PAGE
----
This commitment to distinctively Christian education is part of a rich tradition that has characterized Louisiana College’s one hundred year history. The third stanza of the college alma mater clearly states the mission of the institution: “Christian knowledge e’er bestowing until eternity.”
The official seal of Louisiana College that adorns many of the objects associated with our school bears three words, Deo, Veritati, Patriae, superimposed on an open Bible. The open Bible signifies that the Holy Scriptures are our source of knowledge for the ultimate truths in life. The Latin words describe our school as dedicated to God, to truth, and to country. The commitment to God is stated first. It both precedes and supersedes all other commitments. This does not imply that our founders did not value truth. They merely recognized that God is the source of all truth. The founders knew that it is only through commitment to and worship of the God of all truth that the ultimate truths of life are disclosed and discovered.
The official Louisiana College hymn urges professors to inform their students of the truths revealed by God, “Teach us the truths that come from God’s own mind.” This institution remains steadfastly committed to fulfilling that charge.
Beliefs and Values
The foundation for the college’s mission and policies is a shared set of beliefs and values that reflect its Louisiana Baptist heritage. The college’s doctrinal statement, which provides the guiding principles for maintaining the college’s Christian identity, is the Baptist Faith and Message. Through our doctrinal statement, we “identify and affirm certain definite doctrines that Baptists believe, cherish, and with which we have been and are now closely identified. Our living faith is established upon eternal truths. Thus this generation of Southern Baptists is in historic succession of intent and purpose as it endeavors to state for its time and theological climate those articles of the Christian faith that are most surely held among us. It is the purpose of this doctrinal statement of faith and message to set forth certain teachings which we believe” (The Baptist Faith and Message). The college recruits faculty and staff who are committed followers of Christ, who participate actively in a local church, and who are aware of and will teach or perform professionally in harmony with the doctrinal statement. The college also expects and supports the pursuit of the highest level of Christian values in the lives of faculty, staff, administration, trustees, and students.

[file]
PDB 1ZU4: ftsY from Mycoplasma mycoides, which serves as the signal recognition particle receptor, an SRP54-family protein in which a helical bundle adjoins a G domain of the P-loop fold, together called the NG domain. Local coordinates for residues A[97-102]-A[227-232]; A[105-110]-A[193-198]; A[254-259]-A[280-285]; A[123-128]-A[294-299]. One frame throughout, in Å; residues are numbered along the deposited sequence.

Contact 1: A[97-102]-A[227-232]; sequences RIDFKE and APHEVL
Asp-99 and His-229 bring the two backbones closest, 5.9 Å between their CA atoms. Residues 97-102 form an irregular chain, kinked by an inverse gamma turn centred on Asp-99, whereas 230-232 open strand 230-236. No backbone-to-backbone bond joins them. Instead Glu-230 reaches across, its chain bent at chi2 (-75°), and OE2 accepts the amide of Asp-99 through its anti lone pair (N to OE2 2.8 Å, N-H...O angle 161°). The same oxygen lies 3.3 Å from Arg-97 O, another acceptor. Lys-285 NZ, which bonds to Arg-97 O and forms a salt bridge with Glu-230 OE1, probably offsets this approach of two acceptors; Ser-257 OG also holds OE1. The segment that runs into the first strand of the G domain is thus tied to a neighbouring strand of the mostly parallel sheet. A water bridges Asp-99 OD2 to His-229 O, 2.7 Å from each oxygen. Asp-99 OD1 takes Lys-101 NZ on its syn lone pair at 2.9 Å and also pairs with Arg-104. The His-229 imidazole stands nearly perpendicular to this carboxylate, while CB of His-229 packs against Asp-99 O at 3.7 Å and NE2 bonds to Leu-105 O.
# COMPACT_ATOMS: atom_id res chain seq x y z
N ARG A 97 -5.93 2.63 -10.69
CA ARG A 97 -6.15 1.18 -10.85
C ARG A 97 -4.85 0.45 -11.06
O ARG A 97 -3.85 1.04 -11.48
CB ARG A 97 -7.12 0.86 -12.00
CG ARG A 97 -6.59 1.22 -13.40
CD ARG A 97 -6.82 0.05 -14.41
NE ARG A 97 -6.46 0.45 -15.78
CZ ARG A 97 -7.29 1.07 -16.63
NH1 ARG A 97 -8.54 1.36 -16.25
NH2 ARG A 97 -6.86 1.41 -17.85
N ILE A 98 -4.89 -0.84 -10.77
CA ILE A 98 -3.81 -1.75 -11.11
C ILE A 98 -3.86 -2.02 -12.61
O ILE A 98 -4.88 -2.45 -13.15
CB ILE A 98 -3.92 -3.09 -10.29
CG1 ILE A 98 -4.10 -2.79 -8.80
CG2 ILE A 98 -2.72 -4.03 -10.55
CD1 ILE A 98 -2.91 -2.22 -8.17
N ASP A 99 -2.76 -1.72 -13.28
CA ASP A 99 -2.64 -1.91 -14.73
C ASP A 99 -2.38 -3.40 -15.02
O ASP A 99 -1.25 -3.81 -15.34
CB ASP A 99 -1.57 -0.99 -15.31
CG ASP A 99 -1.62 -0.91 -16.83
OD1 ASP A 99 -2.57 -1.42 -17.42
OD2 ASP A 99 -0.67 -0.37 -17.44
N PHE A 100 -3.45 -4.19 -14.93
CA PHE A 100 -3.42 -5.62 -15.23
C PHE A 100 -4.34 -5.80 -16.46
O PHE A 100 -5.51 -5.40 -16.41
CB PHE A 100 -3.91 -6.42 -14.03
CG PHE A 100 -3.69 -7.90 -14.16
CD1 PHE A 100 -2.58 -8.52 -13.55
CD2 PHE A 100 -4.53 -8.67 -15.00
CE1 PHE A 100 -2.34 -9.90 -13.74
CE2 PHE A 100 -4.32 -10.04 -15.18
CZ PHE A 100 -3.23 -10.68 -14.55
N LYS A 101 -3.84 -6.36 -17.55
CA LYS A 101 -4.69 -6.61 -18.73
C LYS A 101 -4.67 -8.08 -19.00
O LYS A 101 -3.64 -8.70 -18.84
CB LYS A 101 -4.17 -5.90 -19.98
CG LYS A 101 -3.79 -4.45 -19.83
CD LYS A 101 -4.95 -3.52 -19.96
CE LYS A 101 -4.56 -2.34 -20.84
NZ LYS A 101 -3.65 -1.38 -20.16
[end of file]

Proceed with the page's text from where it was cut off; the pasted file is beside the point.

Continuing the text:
Louisiana College seeks to create a community of learning and free inquiry. However, the college recognizes that Christian education maintains a proper balance between academic freedom and academic responsibility. The academic freedom of a Christian professor is limited by the preeminence of Jesus Christ, the authoritative nature of the Holy Scriptures, and the mission of the institution.
The partnership between Louisiana College and the Baptist churches, associations, and convention within the state constitutes one of the major strengths of the college. Louisiana College deeply values its relationship with Louisiana Baptists, whose generosity allows the college to offer quality liberal arts education at an affordable cost to its students. In recognition of these substantial resources, the college seeks to prepare students who are entering various vocations to assume leadership roles in churches and in denominational life. Because Louisiana College honors its Baptist heritage and acknowledges its great debt to Louisiana Baptist churches for the generous gifts that enable the college to operate, the college only employs faculty who teach courses in the Christian Studies Division who are committed Southern Baptists who document through their annual contracts their personal affirmation of an agreement with The Baptist Faith and Message. They also affirm biblical inerrancy as defined by the Chicago Statement on Biblical Inerrancy.
The College affirms the value of diversity within the Christian community and attracts students from a variety of denominations. The presence of dedicated Christian faculty and staff members from other Christian denominations affirms the faith of these students from other traditions and provides spiritual mentorship for them. Students without a Christian faith commitment are welcome in this community of learning and are treated with respect.